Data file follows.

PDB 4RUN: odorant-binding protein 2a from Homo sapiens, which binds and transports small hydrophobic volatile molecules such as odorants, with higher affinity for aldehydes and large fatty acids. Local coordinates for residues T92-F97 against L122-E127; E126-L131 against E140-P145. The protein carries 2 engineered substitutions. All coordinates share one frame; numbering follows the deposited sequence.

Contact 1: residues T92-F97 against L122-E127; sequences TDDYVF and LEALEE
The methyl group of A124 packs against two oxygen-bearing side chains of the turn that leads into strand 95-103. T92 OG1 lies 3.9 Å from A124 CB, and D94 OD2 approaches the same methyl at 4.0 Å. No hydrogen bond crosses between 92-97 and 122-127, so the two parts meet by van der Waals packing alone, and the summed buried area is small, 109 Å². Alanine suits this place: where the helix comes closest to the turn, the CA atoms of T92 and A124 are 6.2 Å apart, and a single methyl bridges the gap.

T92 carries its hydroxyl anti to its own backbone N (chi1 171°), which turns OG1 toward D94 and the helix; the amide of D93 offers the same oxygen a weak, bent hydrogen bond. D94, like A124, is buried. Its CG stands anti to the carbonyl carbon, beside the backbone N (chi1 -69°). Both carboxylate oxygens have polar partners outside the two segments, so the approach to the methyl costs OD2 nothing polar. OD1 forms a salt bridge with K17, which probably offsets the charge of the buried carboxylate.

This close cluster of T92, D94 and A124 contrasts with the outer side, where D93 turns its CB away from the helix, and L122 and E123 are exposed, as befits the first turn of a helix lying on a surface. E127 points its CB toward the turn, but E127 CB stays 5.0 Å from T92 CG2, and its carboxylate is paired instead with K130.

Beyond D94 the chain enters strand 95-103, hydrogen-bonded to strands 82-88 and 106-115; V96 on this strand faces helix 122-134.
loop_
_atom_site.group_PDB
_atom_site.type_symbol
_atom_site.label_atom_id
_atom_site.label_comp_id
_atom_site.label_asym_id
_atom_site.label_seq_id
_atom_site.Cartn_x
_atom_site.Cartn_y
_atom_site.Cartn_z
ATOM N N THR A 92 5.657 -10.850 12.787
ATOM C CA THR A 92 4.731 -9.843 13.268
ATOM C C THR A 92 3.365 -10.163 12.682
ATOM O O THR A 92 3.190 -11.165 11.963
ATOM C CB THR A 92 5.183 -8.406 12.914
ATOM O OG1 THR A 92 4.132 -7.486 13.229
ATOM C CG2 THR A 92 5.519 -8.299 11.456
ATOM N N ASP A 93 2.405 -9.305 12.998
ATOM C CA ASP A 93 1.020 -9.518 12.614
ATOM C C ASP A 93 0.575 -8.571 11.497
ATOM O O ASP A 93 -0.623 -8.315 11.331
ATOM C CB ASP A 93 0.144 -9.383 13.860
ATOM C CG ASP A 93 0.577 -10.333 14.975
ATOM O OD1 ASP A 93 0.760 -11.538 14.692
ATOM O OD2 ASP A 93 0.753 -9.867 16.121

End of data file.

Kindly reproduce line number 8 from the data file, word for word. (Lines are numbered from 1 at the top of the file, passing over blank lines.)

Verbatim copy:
_atom_site.group_PDB